Dry Weather and Weed Control
Posted: July 12, 2012
Many of the soybeans and some other crops are still being managed for weeds. However, with much of the region in drought, there is some concern about the success in trying to control certain weeds under these dry conditions. Certainly, annual plants become much more “tolerant” with dry weather, maturity, and persistent warm temperatures. “Large-drought stricken annuals are harder to kill”. With perennial weeds, the effect of drought is less clear. Cool season perennials including Canada thistle, quackgrass, and dandelion will certainly go into a summer dormancy period when dry warm weather persists. If possible, they should not be treated with an herbicide until actively growing. Cool season perennials mimic the same growth cycle as your lawn; active in the late spring and early summer followed by a slow period and then a rebound in later summer and early fall. Once the “heat” of summer has passed and assuming they have relatively healthy green leaves, then an effective systemic herbicide should work well.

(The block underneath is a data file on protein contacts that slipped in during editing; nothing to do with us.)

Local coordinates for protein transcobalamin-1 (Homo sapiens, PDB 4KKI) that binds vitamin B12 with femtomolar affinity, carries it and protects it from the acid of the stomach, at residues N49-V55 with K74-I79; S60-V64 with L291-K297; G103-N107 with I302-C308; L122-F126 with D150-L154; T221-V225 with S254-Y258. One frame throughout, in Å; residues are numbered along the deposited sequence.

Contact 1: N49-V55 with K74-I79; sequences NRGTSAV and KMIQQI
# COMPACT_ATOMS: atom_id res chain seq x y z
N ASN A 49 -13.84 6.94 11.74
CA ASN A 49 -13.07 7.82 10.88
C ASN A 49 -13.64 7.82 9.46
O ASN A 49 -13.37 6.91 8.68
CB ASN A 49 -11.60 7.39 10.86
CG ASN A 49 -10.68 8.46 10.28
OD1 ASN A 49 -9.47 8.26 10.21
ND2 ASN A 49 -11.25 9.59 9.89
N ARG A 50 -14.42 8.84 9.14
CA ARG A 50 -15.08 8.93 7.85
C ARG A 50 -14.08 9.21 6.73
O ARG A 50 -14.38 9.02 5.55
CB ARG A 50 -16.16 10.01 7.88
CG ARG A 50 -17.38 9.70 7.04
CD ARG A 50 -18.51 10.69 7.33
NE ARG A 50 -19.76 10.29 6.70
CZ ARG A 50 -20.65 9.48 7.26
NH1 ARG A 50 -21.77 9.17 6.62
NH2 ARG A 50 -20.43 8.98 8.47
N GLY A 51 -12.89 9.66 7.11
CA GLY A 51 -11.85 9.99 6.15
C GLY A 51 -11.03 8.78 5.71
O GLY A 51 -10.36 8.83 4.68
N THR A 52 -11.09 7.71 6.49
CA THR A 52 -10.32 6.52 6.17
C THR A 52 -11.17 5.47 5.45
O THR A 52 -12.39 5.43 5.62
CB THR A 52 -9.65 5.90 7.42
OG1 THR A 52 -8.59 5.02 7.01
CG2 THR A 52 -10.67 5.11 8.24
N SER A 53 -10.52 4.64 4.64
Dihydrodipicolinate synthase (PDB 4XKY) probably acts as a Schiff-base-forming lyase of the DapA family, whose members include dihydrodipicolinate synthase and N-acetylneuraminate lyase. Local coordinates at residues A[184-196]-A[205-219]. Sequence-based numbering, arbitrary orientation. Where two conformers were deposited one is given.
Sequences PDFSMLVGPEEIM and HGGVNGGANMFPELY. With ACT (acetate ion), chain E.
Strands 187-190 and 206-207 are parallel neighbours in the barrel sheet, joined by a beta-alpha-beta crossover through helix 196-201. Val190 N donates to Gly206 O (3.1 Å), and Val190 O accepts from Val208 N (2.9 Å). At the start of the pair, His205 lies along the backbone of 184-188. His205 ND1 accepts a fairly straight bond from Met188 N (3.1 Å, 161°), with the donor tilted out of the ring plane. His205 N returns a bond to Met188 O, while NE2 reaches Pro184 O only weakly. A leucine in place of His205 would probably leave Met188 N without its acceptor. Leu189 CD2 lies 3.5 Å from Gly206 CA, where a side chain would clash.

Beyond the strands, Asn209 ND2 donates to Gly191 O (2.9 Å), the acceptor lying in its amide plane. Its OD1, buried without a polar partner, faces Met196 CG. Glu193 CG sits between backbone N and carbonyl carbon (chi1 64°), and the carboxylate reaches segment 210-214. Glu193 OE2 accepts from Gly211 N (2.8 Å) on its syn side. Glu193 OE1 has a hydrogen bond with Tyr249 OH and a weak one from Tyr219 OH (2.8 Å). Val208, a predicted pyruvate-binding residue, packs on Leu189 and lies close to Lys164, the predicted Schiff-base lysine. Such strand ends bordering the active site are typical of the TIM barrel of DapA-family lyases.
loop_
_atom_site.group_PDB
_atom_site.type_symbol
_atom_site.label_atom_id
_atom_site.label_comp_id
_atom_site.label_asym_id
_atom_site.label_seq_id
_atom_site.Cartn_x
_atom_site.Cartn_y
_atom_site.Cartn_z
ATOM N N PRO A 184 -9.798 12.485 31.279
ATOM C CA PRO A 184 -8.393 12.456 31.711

Some things to consider as we experience dry weather and the weeds continue to grow:
- Increase the herbicide rate if the label allows and make applications at the most favorable time for increased control. Make applications in the morning when the weeds are most active.
- Apply herbicides to smaller weeds or wait a few days to spray if rainfall is in the forecast.
- The post grass herbicides (Assure, Select, Fusion, etc.) tend to be one of the most susceptible groups to decreased efficacy in dry conditions followed by the ALS-inhibitors (Classic, FirstRate, Pursuit, Raptor, etc.). Contact herbicides are generally less effected by drought stress, but be sure to increase carrier volume to achieve good coverage.
- Think about adjuvants. You may need to use a higher rate or switch to MSO or COC if they are allowed which can increase herbicide uptake and improve control. However, remember oil-based adjuvants can also increase the potential for crop injury. Sometimes there is a fine-line between controlling the weeds and injuring the crop.